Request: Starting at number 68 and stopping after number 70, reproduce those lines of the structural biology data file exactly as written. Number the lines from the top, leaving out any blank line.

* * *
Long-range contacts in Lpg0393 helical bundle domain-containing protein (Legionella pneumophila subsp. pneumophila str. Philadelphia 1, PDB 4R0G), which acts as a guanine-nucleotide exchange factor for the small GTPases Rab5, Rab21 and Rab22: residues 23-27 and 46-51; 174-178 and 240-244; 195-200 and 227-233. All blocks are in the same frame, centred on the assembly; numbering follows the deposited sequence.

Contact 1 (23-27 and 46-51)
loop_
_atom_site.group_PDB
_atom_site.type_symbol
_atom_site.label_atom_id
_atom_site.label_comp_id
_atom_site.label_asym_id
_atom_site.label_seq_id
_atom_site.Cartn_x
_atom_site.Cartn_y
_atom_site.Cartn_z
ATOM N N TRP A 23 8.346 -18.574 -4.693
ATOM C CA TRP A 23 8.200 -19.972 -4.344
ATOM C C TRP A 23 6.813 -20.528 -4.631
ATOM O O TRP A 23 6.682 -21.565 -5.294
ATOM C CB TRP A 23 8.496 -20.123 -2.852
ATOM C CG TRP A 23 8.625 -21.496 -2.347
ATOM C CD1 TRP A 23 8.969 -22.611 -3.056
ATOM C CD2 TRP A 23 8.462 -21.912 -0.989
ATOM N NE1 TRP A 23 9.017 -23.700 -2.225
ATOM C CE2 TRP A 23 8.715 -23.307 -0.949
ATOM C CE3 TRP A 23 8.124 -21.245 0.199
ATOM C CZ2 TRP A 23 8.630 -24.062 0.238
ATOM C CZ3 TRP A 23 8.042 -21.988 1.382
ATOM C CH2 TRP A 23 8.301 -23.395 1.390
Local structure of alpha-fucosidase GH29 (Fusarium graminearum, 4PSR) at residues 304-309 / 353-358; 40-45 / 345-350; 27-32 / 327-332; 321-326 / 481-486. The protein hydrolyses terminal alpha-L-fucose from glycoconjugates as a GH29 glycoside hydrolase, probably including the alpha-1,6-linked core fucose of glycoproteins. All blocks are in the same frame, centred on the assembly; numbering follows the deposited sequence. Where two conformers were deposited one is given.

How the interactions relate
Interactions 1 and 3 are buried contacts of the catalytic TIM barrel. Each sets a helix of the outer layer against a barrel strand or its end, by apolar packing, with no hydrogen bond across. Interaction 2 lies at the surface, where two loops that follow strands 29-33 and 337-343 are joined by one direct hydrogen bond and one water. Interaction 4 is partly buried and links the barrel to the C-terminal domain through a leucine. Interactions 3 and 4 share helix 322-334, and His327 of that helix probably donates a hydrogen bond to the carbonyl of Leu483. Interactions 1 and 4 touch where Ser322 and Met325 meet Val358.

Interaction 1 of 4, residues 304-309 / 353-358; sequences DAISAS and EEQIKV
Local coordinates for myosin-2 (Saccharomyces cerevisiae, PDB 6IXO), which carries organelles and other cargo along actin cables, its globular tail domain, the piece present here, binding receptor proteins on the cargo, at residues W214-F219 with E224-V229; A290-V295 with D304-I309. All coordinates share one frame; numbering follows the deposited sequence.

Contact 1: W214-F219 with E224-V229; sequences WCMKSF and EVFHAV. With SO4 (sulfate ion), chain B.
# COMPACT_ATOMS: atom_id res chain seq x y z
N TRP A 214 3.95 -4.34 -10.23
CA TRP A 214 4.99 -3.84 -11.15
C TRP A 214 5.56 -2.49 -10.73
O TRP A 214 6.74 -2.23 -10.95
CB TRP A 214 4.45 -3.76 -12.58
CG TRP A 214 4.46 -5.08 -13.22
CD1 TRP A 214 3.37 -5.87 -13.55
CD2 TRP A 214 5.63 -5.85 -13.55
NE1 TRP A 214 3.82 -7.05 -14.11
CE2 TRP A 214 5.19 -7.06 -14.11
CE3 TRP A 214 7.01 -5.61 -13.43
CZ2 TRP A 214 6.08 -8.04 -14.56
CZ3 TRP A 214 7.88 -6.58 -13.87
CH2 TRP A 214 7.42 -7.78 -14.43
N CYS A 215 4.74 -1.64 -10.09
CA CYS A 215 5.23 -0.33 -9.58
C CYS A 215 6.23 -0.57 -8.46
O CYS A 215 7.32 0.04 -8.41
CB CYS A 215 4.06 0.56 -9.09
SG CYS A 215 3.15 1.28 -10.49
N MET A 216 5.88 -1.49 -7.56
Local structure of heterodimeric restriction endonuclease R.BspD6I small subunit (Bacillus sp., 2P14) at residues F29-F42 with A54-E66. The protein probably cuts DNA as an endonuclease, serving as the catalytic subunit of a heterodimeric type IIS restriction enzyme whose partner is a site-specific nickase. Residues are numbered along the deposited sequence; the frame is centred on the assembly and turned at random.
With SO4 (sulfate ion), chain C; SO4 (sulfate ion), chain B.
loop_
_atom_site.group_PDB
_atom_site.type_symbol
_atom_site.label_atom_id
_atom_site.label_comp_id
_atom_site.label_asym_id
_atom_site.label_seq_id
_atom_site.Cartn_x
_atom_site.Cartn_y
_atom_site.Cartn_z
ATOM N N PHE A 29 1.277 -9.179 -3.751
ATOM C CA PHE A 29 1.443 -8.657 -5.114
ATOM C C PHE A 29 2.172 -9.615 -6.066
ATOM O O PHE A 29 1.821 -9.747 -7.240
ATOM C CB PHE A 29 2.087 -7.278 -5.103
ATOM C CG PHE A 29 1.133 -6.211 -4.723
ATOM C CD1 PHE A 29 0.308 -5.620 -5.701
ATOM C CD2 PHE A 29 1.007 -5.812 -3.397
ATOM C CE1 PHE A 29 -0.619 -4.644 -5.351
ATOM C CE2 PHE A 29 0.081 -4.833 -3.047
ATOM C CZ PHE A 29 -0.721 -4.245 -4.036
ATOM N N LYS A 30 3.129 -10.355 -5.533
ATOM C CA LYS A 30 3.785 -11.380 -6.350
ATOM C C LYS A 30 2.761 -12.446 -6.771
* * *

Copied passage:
ATOM C CA PHE A 29 1.443 -8.657 -5.114
ATOM C C PHE A 29 2.172 -9.615 -6.066
ATOM O O PHE A 29 1.821 -9.747 -7.240